There are reasons why some side projects are … side projects.
During breaks from his main gig as Queens of the Stone Age frontman, Josh Homme becomes Carlo Von Sexron (the choice of the name will soon make sense), the drumming half of Eagles of Death Metal. His counterpart, childhood friend Jesse Hughes, takes over guitar and songwriting duties as sex-crazed scumbag Boots Electric. On the band’s third release, “Heart On,” Hughes shows his ability as a guitarist and is able to successfully exaggerate — often to hilarious outcomes — the scuziness of 1970s rock ’n’ roll. Despite humor, the album is far from memorable.
Despite the misnomer, Eagles of Death Metal play what critics have referred to as “scuz rock.” On “Heart On,” Hughes explores such topics as dancing in the club with foxy ladies, the glamour of Los Angles and tight pants.
“Solo Flights,” an ode to self-gratification, is an ironic take on the sex-crazed songs of the ’70s. Hughes wails “What the sitch is/ I scratch what itches/ Bravo self-gratification/ No one does me like I do/ I’m just a one-man operation.”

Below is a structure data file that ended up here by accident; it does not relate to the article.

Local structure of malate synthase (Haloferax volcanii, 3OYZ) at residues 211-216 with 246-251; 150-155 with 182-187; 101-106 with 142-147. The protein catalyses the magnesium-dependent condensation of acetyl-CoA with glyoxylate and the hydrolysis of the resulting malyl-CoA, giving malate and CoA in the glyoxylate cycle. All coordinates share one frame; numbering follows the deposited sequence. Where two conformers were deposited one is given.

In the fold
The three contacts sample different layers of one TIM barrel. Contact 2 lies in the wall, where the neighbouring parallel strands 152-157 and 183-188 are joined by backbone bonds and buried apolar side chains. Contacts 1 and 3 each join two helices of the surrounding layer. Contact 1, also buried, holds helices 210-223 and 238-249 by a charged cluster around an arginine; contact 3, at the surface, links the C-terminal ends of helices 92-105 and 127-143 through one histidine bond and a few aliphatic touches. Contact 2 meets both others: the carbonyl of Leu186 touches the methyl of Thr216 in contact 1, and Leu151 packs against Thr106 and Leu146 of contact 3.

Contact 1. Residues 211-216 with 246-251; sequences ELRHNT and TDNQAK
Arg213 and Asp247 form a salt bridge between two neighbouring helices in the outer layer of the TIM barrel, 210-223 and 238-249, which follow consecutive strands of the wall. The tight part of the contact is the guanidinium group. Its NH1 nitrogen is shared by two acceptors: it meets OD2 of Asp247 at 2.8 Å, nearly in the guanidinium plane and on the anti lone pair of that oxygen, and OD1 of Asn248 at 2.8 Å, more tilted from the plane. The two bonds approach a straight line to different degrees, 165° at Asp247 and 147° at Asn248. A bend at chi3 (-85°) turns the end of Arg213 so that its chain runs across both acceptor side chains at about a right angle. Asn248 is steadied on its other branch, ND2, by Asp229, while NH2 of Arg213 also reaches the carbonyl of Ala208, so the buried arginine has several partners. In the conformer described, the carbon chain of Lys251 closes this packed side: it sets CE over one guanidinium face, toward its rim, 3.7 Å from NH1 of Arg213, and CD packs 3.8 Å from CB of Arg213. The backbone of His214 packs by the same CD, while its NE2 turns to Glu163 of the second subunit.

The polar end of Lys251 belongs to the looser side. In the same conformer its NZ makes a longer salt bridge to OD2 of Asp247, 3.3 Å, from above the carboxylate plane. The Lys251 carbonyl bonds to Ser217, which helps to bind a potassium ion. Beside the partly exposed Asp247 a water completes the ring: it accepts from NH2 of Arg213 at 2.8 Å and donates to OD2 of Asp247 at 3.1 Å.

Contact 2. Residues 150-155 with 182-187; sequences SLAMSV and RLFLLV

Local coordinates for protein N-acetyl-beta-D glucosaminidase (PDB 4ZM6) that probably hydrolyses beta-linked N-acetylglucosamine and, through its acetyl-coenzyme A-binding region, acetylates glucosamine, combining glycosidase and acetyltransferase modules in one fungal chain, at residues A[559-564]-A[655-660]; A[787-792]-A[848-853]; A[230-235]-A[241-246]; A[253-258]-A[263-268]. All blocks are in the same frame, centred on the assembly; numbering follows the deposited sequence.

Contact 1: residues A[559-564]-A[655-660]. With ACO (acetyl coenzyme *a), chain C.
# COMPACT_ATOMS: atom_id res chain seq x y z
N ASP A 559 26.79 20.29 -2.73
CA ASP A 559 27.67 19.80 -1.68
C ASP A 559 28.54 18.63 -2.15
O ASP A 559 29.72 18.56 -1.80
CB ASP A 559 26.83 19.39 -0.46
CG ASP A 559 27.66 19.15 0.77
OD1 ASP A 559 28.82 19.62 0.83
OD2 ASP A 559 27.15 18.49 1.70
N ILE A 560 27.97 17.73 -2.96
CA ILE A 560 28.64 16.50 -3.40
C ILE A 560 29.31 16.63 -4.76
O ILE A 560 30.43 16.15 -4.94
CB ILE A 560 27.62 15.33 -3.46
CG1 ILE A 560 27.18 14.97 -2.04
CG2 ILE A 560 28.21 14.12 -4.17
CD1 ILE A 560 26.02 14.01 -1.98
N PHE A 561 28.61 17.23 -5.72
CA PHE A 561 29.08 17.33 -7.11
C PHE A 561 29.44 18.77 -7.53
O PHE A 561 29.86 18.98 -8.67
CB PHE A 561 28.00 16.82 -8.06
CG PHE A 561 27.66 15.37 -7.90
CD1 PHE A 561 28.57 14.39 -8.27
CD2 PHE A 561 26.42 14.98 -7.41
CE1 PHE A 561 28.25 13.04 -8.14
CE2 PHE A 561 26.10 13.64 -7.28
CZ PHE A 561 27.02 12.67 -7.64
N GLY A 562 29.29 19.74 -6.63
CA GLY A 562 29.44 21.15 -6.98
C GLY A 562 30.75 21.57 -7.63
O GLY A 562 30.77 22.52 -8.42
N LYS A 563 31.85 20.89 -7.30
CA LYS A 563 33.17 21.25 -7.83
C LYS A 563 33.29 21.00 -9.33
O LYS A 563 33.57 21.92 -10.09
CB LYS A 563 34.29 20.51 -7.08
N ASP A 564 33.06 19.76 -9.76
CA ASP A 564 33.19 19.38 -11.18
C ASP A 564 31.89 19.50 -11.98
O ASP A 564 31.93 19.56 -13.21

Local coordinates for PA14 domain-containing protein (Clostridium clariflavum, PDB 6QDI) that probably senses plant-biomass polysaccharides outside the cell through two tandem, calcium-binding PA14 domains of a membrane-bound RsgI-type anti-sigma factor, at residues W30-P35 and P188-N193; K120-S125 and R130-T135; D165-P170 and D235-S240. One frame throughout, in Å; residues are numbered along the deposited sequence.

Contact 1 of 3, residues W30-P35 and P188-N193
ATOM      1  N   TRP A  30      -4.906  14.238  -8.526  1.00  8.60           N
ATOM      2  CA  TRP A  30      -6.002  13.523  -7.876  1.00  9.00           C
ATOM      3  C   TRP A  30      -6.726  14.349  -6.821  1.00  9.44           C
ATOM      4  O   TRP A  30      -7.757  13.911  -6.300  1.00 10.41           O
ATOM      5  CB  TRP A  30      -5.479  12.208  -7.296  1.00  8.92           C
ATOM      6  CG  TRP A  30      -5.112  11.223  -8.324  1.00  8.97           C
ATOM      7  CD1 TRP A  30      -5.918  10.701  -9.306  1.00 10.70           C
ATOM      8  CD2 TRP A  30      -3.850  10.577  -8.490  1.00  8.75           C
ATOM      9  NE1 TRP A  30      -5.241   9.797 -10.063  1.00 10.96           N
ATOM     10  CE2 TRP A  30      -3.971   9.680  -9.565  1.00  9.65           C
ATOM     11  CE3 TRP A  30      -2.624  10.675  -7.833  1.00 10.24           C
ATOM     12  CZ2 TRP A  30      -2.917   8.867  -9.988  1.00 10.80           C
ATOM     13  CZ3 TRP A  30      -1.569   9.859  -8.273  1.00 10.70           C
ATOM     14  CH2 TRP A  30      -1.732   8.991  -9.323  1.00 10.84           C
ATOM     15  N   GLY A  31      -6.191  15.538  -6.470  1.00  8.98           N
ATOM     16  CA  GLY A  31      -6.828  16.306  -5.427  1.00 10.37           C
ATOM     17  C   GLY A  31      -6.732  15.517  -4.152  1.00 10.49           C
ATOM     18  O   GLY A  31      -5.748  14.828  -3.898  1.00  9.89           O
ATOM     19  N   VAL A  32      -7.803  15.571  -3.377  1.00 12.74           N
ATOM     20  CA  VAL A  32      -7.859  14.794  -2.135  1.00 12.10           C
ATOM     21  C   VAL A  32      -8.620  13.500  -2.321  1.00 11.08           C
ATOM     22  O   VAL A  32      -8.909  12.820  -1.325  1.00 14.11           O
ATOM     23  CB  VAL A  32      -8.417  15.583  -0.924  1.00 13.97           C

Funky guitars and female oohs complement the testosterone fest. On songs such as “High Voltage” — with its heavy wah-wah — filth bleeds from the speakers. The guitars sound like they could be the background to a high-budget porn film. They probably will be sometime in the near future.
In stark contrast, the album musically is nothing to scoff at. If not for Hughes’ convincing (yet still unique) take on ’70s funk rock, the lyrical content would mean nothing. His playing is surprisingly versatile, as he melds dirty funk rock with other influences such as hard rock more akin to QOTSA and a variety of classic rock influences. For all the fun he pokes at ’70s rock, he sure knows what was influencing the musicians of that time — the riff on “(I Used to Couldn’t Dance) Tight Pants” might as well have been an alternative to Jimmy Page’s bluesy playing on Led Zeppelin’s “Houses of the Holy.” Homme is steady as a skinsman, and although accustomed to the limelight in his main gig, is wiser than many actual drummers. He knows well enough not to overplay in order to bring out his counterpart’s contributions.
Yet the good guitar playing and ironic subject matter cannot mask the simple, unmemorable rock songs. “Heart On” lacks the depth and complexity of Queens of the Stone Age’s latest release “Era Vulgaris,” and compared to the music that EADM reference, Hughes’ vocals are nowhere near as memorable as any of the singers he mocks. After the initial chuckle from the album’s subject matter has worn off, there is little to keep the listener coming back. Or to warrant anything more than a minor but devoted cult following.